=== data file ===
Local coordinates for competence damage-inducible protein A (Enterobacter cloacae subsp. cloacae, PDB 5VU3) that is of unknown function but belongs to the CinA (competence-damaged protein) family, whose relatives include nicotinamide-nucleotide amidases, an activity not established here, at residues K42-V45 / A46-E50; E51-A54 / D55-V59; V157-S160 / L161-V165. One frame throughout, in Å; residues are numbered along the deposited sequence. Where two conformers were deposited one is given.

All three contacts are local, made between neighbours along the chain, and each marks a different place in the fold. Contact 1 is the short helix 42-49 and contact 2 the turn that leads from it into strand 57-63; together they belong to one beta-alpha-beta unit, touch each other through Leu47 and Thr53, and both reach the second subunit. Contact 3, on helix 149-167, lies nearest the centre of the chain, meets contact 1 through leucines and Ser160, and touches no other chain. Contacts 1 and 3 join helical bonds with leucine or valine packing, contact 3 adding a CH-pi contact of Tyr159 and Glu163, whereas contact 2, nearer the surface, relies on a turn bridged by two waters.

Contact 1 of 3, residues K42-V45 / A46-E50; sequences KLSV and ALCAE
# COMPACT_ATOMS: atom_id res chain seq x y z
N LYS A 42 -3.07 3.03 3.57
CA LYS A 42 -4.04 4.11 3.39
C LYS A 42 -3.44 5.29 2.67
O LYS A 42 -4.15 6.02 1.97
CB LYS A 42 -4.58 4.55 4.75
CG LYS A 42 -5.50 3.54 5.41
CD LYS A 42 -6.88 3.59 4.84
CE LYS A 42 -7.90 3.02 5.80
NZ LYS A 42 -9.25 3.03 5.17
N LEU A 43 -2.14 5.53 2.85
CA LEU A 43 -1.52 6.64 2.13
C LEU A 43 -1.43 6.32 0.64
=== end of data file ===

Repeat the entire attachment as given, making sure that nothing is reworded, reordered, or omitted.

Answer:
Local coordinates for competence damage-inducible protein A (Enterobacter cloacae subsp. cloacae, PDB 5VU3) that is of unknown function but belongs to the CinA (competence-damaged protein) family, whose relatives include nicotinamide-nucleotide amidases, an activity not established here, at residues K42-V45 / A46-E50; E51-A54 / D55-V59; V157-S160 / L161-V165. One frame throughout, in Å; residues are numbered along the deposited sequence. Where two conformers were deposited one is given.

All three contacts are local, made between neighbours along the chain, and each marks a different place in the fold. Contact 1 is the short helix 42-49 and contact 2 the turn that leads from it into strand 57-63; together they belong to one beta-alpha-beta unit, touch each other through Leu47 and Thr53, and both reach the second subunit. Contact 3, on helix 149-167, lies nearest the centre of the chain, meets contact 1 through leucines and Ser160, and touches no other chain. Contacts 1 and 3 join helical bonds with leucine or valine packing, contact 3 adding a CH-pi contact of Tyr159 and Glu163, whereas contact 2, nearer the surface, relies on a turn bridged by two waters.

Contact 1 of 3, residues K42-V45 / A46-E50; sequences KLSV and ALCAE
# COMPACT_ATOMS: atom_id res chain seq x y z
N LYS A 42 -3.07 3.03 3.57
CA LYS A 42 -4.04 4.11 3.39
C LYS A 42 -3.44 5.29 2.67
O LYS A 42 -4.15 6.02 1.97
CB LYS A 42 -4.58 4.55 4.75
CG LYS A 42 -5.50 3.54 5.41
CD LYS A 42 -6.88 3.59 4.84
CE LYS A 42 -7.90 3.02 5.80
NZ LYS A 42 -9.25 3.03 5.17
N LEU A 43 -2.14 5.53 2.85
CA LEU A 43 -1.52 6.64 2.13
C LEU A 43 -1.43 6.32 0.64